How White Supremacist Cops Use 'Ghost Skins' to Stay Hidden—According to One Former Neo-Nazi

Frank Meeink, a former neo-Nazi who inspired the 1998 film American History X, is making people take a second look at the police. In an interview with The Daily Beast he alleged that white supremacists he formerly knew, are now cops.

Meeink opened up about his experience with "ghost skins," a practice white supremacists use to hide "overt displays of their beliefs to blend in" with the general public. According to Meeink, nationalist leaders with ties to law enforcement would often vet members of the neo-Nazi group he was affiliated with in the 80s and 90s, and some of his former associates are now policemen.

"I know that there are neo-Nazis who I used to run with who are now cops," Meeink said. "And that's just in my crew. Imagine how many neo-Nazis and white nationalists have been becoming cops? Three of the people in my crew alone became cops."

Meeink said nationalist leaders and high-ranking members of the Ku Klux Klan like David Duke would encourage young people within the organization to join the police force, and Meeink recalled one rally in the 90s when they were told to "cover up our swastikas, grow our hair out, and become cops."

How White Supremacist Cops Use  'Ghost Skins'
A Caucasian New York Police Department (NYPD) officer wearing a mask has his badge number covered up with a black strip of fabric in Columbus Circle on June 14, 2020. Ira L. Black/Corbis via Getty Images

"I know of at least three of the people at that meeting who became cops," he said.

Meeink claimed the purpose of neo-Nazis and other white supremacist hate groups joining the police force was primarily to disenfranchise people of color—Black people especially—by targeting them specifically during arrests and placing heavy charges on them that could potentially affect their rights.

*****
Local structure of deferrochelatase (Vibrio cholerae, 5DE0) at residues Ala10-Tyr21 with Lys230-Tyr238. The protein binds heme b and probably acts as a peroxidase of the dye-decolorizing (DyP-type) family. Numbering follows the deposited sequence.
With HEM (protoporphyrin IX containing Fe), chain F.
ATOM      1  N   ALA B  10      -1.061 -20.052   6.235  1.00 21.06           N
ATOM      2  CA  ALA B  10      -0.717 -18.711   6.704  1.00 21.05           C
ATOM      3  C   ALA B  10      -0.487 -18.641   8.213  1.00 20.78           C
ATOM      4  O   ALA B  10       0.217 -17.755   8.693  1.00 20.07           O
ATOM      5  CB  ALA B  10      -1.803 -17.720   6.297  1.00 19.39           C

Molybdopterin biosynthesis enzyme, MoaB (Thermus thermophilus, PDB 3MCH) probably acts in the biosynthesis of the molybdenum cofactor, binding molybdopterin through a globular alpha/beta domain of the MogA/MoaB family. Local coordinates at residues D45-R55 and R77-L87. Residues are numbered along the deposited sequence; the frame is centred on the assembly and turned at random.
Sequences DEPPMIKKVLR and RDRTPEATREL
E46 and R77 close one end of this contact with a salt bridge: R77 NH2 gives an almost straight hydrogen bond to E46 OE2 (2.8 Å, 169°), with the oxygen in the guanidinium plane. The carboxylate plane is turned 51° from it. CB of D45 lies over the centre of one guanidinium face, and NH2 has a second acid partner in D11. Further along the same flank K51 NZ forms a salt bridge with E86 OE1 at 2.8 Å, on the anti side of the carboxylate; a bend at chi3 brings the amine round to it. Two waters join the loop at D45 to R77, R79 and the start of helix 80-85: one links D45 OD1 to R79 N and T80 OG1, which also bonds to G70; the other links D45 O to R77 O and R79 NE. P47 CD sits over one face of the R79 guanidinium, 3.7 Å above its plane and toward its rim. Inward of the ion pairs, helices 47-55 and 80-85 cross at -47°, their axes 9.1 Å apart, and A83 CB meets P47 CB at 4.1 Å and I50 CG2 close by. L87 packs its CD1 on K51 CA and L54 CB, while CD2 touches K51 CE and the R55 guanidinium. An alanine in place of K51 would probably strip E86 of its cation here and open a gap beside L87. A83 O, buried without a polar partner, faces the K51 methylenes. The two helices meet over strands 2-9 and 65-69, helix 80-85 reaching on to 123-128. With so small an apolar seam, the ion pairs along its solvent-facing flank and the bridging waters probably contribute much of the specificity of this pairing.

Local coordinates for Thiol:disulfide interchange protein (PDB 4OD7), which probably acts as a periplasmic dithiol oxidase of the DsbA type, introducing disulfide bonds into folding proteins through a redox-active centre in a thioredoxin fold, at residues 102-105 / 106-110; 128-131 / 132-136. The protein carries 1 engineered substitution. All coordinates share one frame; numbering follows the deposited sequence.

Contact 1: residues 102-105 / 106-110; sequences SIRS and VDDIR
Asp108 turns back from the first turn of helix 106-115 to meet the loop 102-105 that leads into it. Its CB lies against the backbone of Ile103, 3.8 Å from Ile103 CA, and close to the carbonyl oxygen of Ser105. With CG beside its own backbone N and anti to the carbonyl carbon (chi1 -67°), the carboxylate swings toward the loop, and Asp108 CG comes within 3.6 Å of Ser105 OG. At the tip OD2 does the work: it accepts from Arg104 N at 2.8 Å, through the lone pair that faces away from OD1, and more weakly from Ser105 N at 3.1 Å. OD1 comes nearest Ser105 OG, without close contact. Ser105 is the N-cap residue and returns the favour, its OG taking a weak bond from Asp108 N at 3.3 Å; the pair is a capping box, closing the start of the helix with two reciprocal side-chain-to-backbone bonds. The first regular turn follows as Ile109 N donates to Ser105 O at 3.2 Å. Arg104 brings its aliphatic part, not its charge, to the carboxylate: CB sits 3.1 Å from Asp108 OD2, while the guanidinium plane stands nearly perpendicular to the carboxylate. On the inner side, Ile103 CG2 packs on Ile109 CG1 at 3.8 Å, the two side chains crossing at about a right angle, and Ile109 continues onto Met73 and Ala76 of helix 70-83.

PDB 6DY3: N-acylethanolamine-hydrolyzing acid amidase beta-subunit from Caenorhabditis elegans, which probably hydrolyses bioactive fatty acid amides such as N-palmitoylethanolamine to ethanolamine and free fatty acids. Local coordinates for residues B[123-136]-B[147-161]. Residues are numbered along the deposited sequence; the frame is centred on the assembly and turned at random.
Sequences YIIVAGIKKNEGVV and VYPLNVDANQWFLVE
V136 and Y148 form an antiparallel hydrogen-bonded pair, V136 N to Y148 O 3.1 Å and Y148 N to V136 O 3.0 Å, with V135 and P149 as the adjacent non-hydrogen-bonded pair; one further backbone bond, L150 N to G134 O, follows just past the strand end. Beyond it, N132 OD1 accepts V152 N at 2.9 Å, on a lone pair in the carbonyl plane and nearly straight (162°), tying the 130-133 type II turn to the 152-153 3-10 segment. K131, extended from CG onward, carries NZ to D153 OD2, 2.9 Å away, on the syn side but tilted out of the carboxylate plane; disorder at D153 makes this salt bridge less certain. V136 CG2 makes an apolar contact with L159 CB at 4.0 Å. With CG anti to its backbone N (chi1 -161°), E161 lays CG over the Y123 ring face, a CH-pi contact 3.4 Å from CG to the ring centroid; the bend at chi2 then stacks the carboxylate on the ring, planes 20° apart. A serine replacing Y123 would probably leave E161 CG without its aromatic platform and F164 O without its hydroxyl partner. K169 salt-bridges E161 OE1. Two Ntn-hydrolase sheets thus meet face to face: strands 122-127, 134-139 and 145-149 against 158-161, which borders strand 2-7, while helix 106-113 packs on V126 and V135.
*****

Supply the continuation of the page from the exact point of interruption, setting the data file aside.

"The Fourth Amendment is violated all the time by the cops, and in these meetings, they would say, 'Yeah—and when we become cops we'll get them on felonies so they can't vote.' That constantly went around," Meeink said. "We need to get all these white nationalists out of the police force. There are so many racist cops. And I know a lot of cops."

Meeink's claims appear to be in line with a 2006 FBI assessment that found a number of officers across the country were affiliated with white supremacist groups. The assessment concluded that neo-Nazi organizations and the KKK "historically engaged in strategic efforts to infiltrate and recruit from law enforcement communities."

The hate groups' infiltration within law enforcement has had an effect on the general population's view of the police, especially when it comes to race. A 2019 Pew Research Center survey found 84 percent of Black adults felt that Black people were treated less fairly than whites while 63 percent of white adults felt the same. The survey also found the majority of Blacks and whites thought similarly about the U.S. criminal justice biases against black people.